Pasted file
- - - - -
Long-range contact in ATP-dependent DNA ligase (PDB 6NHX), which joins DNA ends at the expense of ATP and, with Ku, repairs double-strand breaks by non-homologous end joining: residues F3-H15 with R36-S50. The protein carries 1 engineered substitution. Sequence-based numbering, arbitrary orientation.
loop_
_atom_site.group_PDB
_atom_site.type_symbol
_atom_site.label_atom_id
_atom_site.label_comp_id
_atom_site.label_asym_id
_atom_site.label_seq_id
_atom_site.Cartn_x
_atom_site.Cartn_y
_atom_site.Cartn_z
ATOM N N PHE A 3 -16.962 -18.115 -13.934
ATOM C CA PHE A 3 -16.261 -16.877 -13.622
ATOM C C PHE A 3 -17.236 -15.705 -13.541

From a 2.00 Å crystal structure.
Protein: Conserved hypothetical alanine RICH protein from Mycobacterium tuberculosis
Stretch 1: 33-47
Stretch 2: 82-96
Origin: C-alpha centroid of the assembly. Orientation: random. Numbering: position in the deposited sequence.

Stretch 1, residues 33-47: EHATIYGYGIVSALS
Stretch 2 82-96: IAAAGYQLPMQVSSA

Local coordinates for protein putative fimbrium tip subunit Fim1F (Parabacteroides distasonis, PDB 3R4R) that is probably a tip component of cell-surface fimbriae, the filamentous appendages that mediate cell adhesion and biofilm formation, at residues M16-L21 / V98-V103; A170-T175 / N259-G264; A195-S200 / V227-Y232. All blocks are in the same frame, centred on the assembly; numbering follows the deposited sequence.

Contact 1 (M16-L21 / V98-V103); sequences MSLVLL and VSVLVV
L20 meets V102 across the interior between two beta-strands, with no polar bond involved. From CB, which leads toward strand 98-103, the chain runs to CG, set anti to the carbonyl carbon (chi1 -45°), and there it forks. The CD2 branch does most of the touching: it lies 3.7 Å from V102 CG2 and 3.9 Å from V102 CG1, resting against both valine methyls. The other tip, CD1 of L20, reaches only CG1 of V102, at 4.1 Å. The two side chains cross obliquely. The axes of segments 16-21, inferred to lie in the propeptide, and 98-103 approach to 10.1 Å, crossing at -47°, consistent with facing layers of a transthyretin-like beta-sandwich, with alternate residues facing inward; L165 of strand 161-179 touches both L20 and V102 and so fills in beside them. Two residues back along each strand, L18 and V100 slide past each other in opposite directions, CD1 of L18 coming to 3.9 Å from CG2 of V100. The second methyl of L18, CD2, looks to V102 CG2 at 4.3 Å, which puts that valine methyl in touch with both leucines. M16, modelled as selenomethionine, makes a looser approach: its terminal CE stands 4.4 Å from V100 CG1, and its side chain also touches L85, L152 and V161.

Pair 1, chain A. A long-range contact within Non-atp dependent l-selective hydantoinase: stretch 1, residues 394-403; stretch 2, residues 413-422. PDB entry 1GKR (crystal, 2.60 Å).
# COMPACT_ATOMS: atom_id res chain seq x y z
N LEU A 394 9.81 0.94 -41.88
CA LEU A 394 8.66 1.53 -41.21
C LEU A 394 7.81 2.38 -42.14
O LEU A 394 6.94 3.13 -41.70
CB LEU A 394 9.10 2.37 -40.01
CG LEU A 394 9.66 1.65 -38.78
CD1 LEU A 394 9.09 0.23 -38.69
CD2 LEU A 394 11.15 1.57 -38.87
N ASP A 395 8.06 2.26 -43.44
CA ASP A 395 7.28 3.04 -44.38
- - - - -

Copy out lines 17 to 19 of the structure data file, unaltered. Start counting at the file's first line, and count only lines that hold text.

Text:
Stretch 1: 33-47
Stretch 2: 82-96
Origin: C-alpha centroid of the assembly. Orientation: random. Numbering: position in the deposited sequence.